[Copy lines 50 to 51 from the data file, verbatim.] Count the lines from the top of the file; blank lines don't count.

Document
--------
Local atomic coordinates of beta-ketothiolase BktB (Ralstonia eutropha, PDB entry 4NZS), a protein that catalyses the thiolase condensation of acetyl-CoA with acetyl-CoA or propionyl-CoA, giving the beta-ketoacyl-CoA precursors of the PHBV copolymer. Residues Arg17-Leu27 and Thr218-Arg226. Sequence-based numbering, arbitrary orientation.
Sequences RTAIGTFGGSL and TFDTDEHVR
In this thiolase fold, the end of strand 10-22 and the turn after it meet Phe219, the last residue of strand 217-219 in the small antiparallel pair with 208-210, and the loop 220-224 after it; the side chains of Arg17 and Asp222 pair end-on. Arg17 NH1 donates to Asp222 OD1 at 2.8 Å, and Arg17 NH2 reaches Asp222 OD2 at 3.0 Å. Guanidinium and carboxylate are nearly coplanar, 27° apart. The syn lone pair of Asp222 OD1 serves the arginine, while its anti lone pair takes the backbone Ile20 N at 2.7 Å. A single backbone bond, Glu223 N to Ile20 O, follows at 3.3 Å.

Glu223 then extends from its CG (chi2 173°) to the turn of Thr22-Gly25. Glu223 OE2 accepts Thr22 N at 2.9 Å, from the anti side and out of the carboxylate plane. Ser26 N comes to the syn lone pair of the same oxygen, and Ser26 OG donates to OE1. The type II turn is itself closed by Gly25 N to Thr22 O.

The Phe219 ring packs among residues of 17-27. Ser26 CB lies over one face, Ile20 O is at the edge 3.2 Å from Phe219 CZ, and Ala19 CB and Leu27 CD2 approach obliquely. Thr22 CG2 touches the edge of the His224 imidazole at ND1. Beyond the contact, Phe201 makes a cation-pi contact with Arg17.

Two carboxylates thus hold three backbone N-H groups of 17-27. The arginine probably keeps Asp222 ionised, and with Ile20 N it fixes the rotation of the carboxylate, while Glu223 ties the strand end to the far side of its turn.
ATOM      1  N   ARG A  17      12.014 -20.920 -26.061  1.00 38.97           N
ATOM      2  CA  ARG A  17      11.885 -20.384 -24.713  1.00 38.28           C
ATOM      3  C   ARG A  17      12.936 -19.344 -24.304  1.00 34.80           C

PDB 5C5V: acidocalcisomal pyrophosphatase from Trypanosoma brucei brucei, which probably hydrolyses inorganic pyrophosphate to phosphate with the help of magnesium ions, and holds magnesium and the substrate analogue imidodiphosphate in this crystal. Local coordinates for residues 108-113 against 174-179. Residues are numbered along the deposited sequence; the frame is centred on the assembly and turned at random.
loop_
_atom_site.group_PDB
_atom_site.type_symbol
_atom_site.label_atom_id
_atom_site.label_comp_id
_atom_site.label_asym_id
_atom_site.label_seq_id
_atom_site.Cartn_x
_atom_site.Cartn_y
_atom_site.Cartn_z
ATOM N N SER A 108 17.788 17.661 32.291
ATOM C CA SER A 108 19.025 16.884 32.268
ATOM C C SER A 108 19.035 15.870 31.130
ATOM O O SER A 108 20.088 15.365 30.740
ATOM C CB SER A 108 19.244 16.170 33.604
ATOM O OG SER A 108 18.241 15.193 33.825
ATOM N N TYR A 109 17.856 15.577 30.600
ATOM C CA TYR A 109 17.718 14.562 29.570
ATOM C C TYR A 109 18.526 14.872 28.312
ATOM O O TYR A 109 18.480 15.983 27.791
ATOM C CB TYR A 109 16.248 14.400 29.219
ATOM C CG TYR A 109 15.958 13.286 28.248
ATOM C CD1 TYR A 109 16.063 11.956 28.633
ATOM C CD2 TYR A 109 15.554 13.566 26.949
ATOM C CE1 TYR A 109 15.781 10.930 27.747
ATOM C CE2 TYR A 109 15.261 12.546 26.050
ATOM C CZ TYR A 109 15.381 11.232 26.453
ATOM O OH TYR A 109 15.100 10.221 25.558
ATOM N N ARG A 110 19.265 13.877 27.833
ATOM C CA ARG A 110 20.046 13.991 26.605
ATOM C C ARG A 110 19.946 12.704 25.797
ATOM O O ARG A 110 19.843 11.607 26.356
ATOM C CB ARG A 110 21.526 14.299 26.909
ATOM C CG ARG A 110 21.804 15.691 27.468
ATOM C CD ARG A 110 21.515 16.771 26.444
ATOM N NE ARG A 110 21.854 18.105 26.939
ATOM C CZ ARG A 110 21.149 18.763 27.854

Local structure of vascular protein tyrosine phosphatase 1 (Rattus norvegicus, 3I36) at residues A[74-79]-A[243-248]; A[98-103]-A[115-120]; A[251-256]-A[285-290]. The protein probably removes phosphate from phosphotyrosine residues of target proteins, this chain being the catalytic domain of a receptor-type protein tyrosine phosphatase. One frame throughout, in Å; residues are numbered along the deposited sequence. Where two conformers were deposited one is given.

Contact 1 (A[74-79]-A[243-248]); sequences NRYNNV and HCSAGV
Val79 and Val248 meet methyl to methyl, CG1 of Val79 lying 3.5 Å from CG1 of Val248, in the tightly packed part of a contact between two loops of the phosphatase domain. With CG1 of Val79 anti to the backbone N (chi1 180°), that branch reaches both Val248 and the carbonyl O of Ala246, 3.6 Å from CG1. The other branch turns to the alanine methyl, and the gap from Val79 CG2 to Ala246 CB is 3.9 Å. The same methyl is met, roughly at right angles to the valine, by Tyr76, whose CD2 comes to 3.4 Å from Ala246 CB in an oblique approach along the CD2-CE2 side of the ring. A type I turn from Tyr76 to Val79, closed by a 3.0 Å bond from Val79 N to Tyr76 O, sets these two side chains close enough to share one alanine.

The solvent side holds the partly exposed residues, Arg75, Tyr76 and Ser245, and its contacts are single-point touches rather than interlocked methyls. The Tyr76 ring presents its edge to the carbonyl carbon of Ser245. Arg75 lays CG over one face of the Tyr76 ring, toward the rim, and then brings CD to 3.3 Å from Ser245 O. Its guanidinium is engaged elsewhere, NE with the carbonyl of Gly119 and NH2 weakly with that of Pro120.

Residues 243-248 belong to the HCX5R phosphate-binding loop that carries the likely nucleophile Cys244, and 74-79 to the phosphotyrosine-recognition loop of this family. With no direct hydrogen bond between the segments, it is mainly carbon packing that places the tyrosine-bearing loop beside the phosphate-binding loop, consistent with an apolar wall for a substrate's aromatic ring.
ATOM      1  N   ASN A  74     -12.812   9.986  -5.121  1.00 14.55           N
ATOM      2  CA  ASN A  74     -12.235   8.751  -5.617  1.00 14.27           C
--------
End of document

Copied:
Val79 and Val248 meet methyl to methyl, CG1 of Val79 lying 3.5 Å from CG1 of Val248, in the tightly packed part of a contact between two loops of the phosphatase domain. With CG1 of Val79 anti to the backbone N (chi1 180°), that branch reaches both Val248 and the carbonyl O of Ala246, 3.6 Å from CG1. The other branch turns to the alanine methyl, and the gap from Val79 CG2 to Ala246 CB is 3.9 Å. The same methyl is met, roughly at right angles to the valine, by Tyr76, whose CD2 comes to 3.4 Å from Ala246 CB in an oblique approach along the CD2-CE2 side of the ring. A type I turn from Tyr76 to Val79, closed by a 3.0 Å bond from Val79 N to Tyr76 O, sets these two side chains close enough to share one alanine.

The solvent side holds the partly exposed residues, Arg75, Tyr76 and Ser245, and its contacts are single-point touches rather than interlocked methyls. The Tyr76 ring presents its edge to the carbonyl carbon of Ser245. Arg75 lays CG over one face of the Tyr76 ring, toward the rim, and then brings CD to 3.3 Å from Ser245 O. Its guanidinium is engaged elsewhere, NE with the carbonyl of Gly119 and NH2 weakly with that of Pro120.